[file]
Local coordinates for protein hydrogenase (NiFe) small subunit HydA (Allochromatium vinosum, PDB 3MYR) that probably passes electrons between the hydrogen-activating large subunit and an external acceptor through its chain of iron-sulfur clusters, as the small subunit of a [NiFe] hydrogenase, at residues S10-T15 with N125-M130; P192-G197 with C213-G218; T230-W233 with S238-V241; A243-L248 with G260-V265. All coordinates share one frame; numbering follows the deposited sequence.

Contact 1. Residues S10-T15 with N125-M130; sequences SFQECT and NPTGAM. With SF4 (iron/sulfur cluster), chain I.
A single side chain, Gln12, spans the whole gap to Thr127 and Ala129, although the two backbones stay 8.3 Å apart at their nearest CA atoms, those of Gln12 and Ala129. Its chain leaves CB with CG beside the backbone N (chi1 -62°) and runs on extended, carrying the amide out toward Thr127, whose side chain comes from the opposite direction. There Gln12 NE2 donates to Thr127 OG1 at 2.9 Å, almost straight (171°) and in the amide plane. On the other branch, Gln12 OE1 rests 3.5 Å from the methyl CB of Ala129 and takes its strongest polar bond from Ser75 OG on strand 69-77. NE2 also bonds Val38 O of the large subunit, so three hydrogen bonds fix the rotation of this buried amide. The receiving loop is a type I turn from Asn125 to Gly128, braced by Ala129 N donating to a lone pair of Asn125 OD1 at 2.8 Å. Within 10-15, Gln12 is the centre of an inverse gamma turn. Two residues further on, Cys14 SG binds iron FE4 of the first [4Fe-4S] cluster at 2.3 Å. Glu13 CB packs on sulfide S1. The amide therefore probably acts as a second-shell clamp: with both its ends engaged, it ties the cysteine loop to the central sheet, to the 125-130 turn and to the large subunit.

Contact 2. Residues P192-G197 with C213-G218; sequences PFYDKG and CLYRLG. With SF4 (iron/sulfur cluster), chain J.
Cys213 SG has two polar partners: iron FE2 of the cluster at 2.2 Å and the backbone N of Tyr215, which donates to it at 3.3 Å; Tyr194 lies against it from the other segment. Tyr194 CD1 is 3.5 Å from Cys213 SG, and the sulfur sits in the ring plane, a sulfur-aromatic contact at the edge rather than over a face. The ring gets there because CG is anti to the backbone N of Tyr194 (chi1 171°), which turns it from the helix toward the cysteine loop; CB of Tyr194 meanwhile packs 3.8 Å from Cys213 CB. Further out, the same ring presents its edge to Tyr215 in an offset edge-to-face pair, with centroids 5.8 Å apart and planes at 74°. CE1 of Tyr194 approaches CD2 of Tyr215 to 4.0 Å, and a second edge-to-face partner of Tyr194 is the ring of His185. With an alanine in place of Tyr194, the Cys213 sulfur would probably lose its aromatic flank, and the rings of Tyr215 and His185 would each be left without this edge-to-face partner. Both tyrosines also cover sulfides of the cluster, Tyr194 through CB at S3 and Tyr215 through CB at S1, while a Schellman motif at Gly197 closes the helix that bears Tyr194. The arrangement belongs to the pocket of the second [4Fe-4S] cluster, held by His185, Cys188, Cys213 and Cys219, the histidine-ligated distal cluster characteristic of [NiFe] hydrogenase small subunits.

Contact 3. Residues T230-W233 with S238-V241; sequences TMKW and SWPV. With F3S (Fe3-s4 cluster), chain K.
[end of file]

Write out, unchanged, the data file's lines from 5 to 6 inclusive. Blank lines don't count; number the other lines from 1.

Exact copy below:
Cys213 SG has two polar partners: iron FE2 of the cluster at 2.2 Å and the backbone N of Tyr215, which donates to it at 3.3 Å; Tyr194 lies against it from the other segment. Tyr194 CD1 is 3.5 Å from Cys213 SG, and the sulfur sits in the ring plane, a sulfur-aromatic contact at the edge rather than over a face. The ring gets there because CG is anti to the backbone N of Tyr194 (chi1 171°), which turns it from the helix toward the cysteine loop; CB of Tyr194 meanwhile packs 3.8 Å from Cys213 CB. Further out, the same ring presents its edge to Tyr215 in an offset edge-to-face pair, with centroids 5.8 Å apart and planes at 74°. CE1 of Tyr194 approaches CD2 of Tyr215 to 4.0 Å, and a second edge-to-face partner of Tyr194 is the ring of His185. With an alanine in place of Tyr194, the Cys213 sulfur would probably lose its aromatic flank, and the rings of Tyr215 and His185 would each be left without this edge-to-face partner. Both tyrosines also cover sulfides of the cluster, Tyr194 through CB at S3 and Tyr215 through CB at S1, while a Schellman motif at Gly197 closes the helix that bears Tyr194. The arrangement belongs to the pocket of the second [4Fe-4S] cluster, held by His185, Cys188, Cys213 and Cys219, the histidine-ligated distal cluster characteristic of [NiFe] hydrogenase small subunits.

Contact 3. Residues T230-W233 with S238-V241; sequences TMKW and SWPV. With F3S (Fe3-s4 cluster), chain K.